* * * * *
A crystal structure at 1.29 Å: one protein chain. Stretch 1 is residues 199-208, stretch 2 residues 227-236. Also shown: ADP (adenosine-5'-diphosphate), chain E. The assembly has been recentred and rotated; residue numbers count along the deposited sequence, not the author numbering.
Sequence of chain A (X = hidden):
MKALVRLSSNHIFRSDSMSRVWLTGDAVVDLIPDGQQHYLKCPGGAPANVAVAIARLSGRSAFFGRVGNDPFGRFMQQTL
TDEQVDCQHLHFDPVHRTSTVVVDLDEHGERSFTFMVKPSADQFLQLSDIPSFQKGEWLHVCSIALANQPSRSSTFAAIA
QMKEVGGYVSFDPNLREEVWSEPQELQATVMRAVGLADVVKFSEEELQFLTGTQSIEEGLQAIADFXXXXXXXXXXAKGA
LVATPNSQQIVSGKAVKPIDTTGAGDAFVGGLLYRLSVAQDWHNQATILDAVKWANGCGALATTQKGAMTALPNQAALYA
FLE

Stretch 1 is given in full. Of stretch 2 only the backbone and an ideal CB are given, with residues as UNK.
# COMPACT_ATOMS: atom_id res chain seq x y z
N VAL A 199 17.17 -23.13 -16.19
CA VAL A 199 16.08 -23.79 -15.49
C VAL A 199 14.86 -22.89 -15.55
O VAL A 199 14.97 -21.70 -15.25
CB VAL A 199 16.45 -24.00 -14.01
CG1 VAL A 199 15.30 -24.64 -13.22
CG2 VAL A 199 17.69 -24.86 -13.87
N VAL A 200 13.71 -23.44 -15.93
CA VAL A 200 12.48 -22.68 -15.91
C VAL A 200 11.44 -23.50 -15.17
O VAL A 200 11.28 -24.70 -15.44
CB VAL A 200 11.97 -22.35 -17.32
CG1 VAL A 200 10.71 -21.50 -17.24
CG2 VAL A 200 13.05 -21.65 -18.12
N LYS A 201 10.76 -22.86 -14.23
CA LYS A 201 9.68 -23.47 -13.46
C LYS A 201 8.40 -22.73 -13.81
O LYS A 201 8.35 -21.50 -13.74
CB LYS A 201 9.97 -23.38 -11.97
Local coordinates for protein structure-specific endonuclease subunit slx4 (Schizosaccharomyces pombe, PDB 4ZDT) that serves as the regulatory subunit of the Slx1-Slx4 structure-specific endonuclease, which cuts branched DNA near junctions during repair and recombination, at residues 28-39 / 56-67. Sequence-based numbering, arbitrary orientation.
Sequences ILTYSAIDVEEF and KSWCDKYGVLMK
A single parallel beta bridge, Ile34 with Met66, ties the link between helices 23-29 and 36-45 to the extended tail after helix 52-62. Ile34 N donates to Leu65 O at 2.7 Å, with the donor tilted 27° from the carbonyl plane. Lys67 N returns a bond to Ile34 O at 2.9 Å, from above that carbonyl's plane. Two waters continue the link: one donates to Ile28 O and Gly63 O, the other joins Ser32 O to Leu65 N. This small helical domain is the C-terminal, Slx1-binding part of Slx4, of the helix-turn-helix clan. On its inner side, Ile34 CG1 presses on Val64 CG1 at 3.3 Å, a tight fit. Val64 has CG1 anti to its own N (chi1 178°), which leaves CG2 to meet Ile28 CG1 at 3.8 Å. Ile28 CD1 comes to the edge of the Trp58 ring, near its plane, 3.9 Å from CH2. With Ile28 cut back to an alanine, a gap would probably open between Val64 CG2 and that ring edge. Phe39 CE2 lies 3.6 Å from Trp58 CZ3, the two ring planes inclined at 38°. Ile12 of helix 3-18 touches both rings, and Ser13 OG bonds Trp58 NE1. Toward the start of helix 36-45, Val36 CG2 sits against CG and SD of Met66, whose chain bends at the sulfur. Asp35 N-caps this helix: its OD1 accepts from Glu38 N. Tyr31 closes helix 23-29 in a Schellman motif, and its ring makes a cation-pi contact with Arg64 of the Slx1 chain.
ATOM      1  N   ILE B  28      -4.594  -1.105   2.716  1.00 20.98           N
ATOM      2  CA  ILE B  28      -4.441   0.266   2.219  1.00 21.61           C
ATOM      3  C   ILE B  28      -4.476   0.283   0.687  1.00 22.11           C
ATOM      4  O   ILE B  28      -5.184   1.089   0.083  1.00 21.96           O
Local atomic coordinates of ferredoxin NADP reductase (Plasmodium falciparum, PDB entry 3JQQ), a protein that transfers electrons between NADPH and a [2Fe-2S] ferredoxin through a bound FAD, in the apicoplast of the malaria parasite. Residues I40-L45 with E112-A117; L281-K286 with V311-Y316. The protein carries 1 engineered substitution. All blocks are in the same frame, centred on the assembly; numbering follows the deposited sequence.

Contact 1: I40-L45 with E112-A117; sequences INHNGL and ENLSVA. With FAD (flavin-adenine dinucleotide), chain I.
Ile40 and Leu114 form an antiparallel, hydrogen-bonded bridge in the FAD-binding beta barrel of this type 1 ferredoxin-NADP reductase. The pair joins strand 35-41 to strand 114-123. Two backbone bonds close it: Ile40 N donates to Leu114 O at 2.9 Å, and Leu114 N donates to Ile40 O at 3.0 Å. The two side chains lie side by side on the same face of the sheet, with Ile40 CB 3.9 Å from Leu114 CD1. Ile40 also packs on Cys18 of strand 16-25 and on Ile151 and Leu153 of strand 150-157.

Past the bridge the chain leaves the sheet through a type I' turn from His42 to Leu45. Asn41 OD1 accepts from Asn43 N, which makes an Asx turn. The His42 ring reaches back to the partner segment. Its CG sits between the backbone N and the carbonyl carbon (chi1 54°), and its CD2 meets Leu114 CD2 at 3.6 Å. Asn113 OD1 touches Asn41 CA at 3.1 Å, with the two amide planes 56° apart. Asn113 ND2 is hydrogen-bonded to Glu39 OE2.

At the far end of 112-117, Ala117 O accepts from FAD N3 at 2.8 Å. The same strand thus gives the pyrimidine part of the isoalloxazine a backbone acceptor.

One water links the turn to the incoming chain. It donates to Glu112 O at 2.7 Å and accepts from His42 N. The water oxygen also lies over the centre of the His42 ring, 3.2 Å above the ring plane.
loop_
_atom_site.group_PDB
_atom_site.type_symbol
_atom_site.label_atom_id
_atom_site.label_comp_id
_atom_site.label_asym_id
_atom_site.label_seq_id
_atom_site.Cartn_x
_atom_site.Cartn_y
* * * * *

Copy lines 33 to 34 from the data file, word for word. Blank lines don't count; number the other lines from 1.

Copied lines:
ATOM      2  CA  ILE B  28      -4.441   0.266   2.219  1.00 21.61           C
ATOM      3  C   ILE B  28      -4.476   0.283   0.687  1.00 22.11           C